Metrolinx claims that transfer times between the two stations are actually shorter for the Ontario Line than the Relief Line, but this is hard to believe considering that OL riders must walk east or west at the concourse level just to reach an escalator upward from what would have been platform level on the Relief Line.
Note that in both cases, the level of the passageway under Queen Station (the remains of a never-used Yonge Station on a Queen line) connect to the circulation system of the new station. It is not clear, however, that the capacity of the existing passage, stairs and escalators is up to the potential level of transfer traffic. That problem is common to either design.
What Is Happening at Osgoode Station?
The meeting announcement clearly states that Osgoode Station would be up for discussion. This is a controversial site where Metrolinx plans to build a new entrance and access shaft where there is now a grove of trees on the northeast corner of Queen Street and University Avenue at Osgoode Hall. See: Ontario Line v Osgoode Hall. Trees on main streets downtown, let alone on an historic site, are not exactly common, and the Metrolinx plan verges on civic vandalism.
In particular, there is a proposal floating around at City Hall to substantially reconfigure University Avenue by extending the east sidewalk (shown below) into the northbound roadway. The trees at Osgoode Hall are an integral part of the new design.
This locations of station entrances for the Ontario Line are different than in the original Relief Line plans because the OL station box is shifted west. (See the article linked above for detailed layouts.) The Relief Line station ran from just west of University to York, with a new expanded entrance on the southwest corner at University and a completely new entrance at York and Queen. The Ontario Line station runs from west of Simcoe to University with new entrances through the Osgoode Hall lands and through an old bank on the southwest corner of Queen and Simcoe.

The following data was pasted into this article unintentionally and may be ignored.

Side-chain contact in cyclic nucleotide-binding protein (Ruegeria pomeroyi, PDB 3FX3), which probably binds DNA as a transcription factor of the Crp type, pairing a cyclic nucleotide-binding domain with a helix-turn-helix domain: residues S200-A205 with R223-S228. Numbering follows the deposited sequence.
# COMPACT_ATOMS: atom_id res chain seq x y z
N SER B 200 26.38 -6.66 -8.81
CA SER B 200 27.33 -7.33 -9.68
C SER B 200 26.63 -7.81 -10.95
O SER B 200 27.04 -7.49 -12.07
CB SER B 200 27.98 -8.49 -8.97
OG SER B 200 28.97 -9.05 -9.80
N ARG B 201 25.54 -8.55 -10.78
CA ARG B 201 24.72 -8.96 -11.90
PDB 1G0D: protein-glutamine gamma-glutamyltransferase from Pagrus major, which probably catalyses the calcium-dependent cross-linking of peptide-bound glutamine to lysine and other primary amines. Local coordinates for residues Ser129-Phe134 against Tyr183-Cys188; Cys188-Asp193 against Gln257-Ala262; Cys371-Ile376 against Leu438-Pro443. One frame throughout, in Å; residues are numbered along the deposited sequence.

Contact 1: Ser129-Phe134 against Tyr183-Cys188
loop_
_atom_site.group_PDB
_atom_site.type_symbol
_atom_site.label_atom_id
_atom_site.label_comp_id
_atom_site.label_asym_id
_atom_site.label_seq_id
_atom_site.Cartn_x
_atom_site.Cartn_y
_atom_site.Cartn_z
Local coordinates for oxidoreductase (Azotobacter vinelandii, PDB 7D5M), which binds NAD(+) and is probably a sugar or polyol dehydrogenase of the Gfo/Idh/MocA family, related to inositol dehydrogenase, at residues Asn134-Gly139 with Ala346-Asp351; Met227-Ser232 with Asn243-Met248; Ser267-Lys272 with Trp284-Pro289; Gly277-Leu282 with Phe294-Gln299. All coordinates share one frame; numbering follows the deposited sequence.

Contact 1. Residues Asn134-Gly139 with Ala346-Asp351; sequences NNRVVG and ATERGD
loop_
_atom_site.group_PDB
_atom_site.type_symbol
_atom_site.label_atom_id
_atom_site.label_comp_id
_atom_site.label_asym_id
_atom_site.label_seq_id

This is a controversial subject, and Osgoode Station was included in the announced meeting agenda. This agenda is still online on the meeting page. Clearly when this meeting was announced Metrolinx intended to include Osgoode Station.
That page now claims:
The presentation focused on timely updates for Queen, Moss Park and Corktown Stations. While this presentation did not feature an update on Osgoode Station, the panel welcomed and responded to questions about all four stations within the segment.
That is flatly not true. A few people asked about Osgoode Station’s absence from the presentation, but there was no substantive discussion because no material was presented.
Metrolinx has not yet posted any replies to the questions submitted online, but there is an added wrinkle in that regard. There had been a popular question about Osgoode Hall that ranked third on the list on September 28.
By October 12, this question had gained more support, but also a large number of down-votes pushing it well down the list. One might speculate that this is a question Metrolinx would prefer not to answer. In this age of challenged votes, we cannot tell whether any ballot-stuffing was involved. (See Metrolinx’ reply at the end of this section.)
I asked Metrolinx about Osgoode Station’s absence from the actual agenda, and here is their reply:
The Ontario Line virtual open house on October 7 did focus on the Downtown segment, which includes Osgoode, Queen, Moss Park and Corktown Stations. However, similar to other open houses we have hosted across the alignment, we did not feature an update on all stations in the segment.
As you noted, we did not include new information about Osgoode Station in the October 7 presentation. There are a few reasons we did not cover Osgoode in the presentation. First and foremost, we did not have significant updates to share about the station. Additionally, we aim to keep the presentations to 30-minutes to allow ample time for questions. Given that we had substantial updates to cover for all of the three other stations but not for Osgoode, we did not explicitly highlight this station during the presentation. Nonetheless, we welcomed questions related to all Downtown stations and will post responses for any questions we did not get to answer during the live event in the coming weeks.